<li ng-repeat="todo in vm.todos">{{todo}}</li>
function TodoListController{
  let vm = this;

  vm.todos = [];

  vm.addTodo = function(){
    vm.todos.push('New item!');

Angular eliminated a complete class of bugs: you can safely use vm.todos, and it would contain exactly the same list as the one the user is looking at. It quickly grew to be extremely popular, and continues to be widely used to this day.

That said, Angular isn't perfect either. Consider the case where we have two components: a list component, that renders a list of items, and a menu component, that allows the user to navigate through your app.

How can we make sure the menu component knows about the number of list items? We can e.g. use the Angular concept of services: a single place to store your models, accessible by all your controllers. Our list controller might now look something like this:

function TodoListController(TodoListService){
    let vm = this;

    vm.todos = TodoListService.getTodos();

    vm.addTodo = function(){
        vm.todos.push('New item!');

However, this looks suspiciously similar to the problem we had with JQuery: we are now responsible for keeping things in sync again: the TodoList component's internal model and the service's model. This makes us vulnerable to bugs in which one part of your application displays data incongruous with that in other parts of your application.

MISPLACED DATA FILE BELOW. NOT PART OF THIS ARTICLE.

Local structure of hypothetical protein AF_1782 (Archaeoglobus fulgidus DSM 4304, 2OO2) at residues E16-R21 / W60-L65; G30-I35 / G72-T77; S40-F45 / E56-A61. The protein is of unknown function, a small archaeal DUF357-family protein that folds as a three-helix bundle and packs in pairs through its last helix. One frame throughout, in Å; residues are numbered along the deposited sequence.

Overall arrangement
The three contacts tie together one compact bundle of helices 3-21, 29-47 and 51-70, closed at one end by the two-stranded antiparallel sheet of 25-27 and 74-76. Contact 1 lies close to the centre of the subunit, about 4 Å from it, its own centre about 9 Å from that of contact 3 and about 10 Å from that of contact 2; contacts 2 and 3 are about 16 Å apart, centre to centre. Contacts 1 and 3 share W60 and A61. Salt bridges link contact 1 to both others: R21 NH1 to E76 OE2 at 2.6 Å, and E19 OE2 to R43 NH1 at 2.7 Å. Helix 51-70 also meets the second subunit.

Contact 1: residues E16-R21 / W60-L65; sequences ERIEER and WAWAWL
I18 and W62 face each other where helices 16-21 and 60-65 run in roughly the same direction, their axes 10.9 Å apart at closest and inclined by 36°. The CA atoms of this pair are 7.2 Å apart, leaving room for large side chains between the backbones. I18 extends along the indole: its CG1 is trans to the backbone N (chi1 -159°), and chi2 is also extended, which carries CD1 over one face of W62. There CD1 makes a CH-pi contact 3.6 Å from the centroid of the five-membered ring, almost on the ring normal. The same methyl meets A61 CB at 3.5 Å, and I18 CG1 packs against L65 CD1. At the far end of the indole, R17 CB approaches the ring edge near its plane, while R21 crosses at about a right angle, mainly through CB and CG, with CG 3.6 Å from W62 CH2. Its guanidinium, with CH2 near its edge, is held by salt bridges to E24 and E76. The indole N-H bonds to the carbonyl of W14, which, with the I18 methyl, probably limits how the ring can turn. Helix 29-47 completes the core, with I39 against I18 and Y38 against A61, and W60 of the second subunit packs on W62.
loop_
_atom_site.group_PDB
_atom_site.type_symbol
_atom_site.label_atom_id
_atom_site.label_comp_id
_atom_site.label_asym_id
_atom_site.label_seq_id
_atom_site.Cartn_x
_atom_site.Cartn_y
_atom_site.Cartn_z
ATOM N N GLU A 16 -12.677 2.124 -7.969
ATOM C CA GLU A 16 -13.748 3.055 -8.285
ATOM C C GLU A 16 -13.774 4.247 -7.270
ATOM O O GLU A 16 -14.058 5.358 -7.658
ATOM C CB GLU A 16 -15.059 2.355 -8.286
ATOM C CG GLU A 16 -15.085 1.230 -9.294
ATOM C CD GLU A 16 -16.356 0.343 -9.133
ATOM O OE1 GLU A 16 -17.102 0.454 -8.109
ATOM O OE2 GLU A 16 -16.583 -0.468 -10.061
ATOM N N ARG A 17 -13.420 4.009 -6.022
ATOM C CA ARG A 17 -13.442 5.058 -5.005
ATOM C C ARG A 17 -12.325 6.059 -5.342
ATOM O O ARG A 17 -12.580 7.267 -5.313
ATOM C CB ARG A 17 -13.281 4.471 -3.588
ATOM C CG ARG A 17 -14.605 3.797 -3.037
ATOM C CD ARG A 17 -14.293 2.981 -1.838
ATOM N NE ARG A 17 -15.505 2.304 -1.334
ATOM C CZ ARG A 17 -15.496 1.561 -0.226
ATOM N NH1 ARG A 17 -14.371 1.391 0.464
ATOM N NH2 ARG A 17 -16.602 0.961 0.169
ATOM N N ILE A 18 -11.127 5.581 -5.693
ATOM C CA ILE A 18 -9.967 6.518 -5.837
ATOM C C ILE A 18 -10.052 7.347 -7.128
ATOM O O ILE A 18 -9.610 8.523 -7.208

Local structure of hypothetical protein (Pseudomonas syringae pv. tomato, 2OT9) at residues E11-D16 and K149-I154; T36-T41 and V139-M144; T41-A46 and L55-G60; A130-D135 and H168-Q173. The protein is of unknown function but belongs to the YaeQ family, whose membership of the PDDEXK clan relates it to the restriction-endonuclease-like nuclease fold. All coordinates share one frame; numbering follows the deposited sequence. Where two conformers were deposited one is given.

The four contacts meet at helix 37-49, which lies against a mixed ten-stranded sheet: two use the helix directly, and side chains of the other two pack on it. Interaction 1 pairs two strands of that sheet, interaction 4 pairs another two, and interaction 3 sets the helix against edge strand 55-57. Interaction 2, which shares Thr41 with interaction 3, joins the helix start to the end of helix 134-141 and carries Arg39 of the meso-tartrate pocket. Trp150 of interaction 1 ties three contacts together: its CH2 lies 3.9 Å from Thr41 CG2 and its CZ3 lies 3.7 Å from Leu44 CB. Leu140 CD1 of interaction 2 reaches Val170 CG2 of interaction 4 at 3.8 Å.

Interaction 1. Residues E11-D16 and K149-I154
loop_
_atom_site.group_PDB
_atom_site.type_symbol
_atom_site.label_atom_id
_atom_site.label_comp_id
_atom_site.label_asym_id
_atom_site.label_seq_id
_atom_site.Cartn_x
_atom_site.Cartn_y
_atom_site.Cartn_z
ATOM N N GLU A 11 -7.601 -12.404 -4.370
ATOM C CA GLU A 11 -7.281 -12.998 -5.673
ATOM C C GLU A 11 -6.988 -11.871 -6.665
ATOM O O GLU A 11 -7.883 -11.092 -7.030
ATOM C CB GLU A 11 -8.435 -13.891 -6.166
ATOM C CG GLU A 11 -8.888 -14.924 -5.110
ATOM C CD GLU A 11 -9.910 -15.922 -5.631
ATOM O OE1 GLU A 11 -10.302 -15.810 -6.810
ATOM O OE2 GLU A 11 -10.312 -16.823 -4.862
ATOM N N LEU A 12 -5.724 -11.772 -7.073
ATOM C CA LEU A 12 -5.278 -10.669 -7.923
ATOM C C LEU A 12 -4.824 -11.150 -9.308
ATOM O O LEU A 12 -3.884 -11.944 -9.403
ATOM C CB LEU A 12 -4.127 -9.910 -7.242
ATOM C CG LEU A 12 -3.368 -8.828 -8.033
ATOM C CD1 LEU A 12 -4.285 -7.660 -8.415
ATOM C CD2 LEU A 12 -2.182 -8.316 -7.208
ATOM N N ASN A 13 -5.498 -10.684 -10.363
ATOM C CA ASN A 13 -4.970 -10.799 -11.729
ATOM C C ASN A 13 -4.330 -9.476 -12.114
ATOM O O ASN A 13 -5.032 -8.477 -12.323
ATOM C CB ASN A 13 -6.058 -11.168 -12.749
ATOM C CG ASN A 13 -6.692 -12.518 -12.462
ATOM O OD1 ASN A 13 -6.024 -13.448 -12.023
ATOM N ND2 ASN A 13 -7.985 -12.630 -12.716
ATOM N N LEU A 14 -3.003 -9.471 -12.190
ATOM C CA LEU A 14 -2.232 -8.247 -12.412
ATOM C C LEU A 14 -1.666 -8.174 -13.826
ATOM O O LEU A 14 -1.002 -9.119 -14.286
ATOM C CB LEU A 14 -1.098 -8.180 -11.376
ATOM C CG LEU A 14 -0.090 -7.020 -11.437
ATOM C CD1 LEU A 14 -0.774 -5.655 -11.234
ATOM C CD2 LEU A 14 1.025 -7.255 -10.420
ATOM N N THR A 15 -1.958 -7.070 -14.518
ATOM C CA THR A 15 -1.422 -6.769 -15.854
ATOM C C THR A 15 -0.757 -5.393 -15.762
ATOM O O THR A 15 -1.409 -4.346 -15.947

An alternative approach would be to have your controllers manipulate the service's model directly. This tight coupling, however, comes with its own set of problems in which changes in one part of your application might have unintended consequences in others.

React to the rescue

While Angular remains a popular choice for web applications, an alternative solution has quickly been embraced by a significant number of developers: the combination of React and its trusty sidekick Redux.

At the core of the style of programming that characterises this combination is the embrace of immutable data. Typically, a React component is merely a function that describes what, given the state of your application, your view should look like:

state => view